TOPPENISH, Wash., Nov. 24, 2014 (GLOBE NEWSWIRE) -- The Positive Behavior Intervention Support (PBIS) team at Kirkwood Elementary recently took a hard look at the school's needs: achievement gaps in social skills and math, and physical aggression and defiance in the classroom. They determined that these seemingly unrelated problems all have the same main solution: social-emotional learning (SEL).
As Principal Shelby Robins puts it, "It was becoming very clear that if staff were to close the achievement gap in math, they would need to get the students safely to the table to do math first." The school, whose student population is largely Native American and Hispanic with 99% free and reduced lunch, needed a way to teach all students they have a voice and that others care about their feelings and needs.
It became clear to the PBIS team that the students' inability to calm down and solve problems, combined with the teachers' lack of resources to teach such critical skills, was contributing greatly to Kirkwood's distressingly high office referral rate. And after the recent suicide of a middle school student, which devastated the small community, the PBIS team wanted to put support systems in place for K-5 students who were in need of SEL and bullying prevention skills such as coping, resilience and problem solving.
So, after careful consideration, the team chose to implement the Second Step program and its accompanying Bullying Prevention Unit, which teaches skills for learning, empathy, emotion management and problem solving through lessons, videos, class discussions and games. Kirkwood will receive the curriculum this week, and the PBIS team looks forward to seeing all 700 students have access to social-emotional learning in every classroom throughout the school. The PBIS team predicts that fewer students will resort to physical aggression if they have the skills to problem solve, calm down and self-advocate.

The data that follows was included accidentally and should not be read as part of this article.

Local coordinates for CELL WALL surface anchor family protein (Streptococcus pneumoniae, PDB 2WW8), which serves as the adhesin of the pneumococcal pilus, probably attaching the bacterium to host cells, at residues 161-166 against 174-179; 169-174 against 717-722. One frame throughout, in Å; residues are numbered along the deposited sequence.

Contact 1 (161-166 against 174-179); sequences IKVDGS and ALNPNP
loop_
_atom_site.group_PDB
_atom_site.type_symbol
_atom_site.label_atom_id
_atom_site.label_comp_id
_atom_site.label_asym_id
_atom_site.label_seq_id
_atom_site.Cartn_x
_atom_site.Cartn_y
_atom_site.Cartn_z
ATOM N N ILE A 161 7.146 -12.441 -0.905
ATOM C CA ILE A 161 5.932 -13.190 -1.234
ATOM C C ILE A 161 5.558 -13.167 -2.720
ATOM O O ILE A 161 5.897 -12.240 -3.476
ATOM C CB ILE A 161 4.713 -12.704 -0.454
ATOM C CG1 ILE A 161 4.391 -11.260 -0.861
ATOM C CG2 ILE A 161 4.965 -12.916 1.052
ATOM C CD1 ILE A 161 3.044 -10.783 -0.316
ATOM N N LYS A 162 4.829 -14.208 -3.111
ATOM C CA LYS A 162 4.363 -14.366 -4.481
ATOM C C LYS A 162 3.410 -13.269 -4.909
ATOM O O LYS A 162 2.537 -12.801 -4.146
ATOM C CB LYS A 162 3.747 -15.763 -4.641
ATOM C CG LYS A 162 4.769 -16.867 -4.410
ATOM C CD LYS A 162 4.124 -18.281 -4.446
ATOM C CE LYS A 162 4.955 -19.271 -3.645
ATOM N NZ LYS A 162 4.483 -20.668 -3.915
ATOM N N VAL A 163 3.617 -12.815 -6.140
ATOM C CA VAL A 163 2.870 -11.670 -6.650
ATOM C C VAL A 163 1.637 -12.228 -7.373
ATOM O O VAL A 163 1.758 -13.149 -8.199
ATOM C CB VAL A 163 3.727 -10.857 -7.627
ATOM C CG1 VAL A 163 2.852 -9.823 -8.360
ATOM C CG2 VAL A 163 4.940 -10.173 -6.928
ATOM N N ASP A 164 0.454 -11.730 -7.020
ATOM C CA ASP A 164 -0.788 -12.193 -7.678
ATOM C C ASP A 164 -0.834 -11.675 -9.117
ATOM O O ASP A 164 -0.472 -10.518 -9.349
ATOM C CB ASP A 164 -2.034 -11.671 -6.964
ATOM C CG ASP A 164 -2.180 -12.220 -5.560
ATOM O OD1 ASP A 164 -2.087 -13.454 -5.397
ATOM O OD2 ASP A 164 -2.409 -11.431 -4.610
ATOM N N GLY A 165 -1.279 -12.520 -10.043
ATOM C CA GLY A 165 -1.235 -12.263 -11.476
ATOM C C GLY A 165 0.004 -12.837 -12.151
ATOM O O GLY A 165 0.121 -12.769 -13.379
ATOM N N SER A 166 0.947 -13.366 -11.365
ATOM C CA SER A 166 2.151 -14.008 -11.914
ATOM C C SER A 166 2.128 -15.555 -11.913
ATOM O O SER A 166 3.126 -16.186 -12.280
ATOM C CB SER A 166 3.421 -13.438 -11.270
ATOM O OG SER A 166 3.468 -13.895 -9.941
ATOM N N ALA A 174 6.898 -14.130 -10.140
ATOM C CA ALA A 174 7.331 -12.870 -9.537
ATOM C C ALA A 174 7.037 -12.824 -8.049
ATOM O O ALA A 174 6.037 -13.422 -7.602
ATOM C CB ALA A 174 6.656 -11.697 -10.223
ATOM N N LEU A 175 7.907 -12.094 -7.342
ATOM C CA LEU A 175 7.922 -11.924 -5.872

Johnson O'Malley tribal parent organization leader Laura Day says, "Kids need to learn how to respect each other, and a lot of kids don't have the support they need at home." Day, whose kids attend Kirkwood, adds that she is "one of those parents who believes that it all starts at home, and we need to get parents involved with building social skills. But it doesn't always work out that way. That's why we're glad our kids are getting these skills at school."
John Ramos, Kirkwood PTO president and father of three Kirkwood students, is confident of the power of social-emotional learning: "The earlier we can teach these skills to kids, the more they will be able to use them in life and the better they will do in school."
About Kirkwood Elementary
Located in Toppenish, WA, Kirkwood Elementary's mission is to build a partnership with families and the community to provide a quality education that empowers students to achieve academic excellence in order to be responsible and productive citizens. To learn more, go to http://www.edlinesites.net/pages/Kirkwood_Elementary_School
About Committee for Children
Seattle-based nonprofit Committee for Children's research-based educational programs, including the award-winning Second Step program, teach social-emotional skills to prevent bullying, violence, and abuse and improve academics. Their curricula are used in over 26,000 schools across the United States and around the world. To learn more, go to www.cfchildren.org.
Christol Brown works on a Second Step lesson on managing anger with Kirkwood kindergartener Kailum Tadena. The Second Step program teaches skills for learning, self-regulation, empathy, emotion management, and problem-solving. Kirkwood Elementary is in the process of rolling out the program in all its classrooms.
A photo accompanying this release is available at: http://www.globenewswire.com/newsroom/prs/?pkgid=29307
CONTACT: Shelby Robins, Principal, Kirkwood Elementary, 509.865.4750
Source: Committee for Children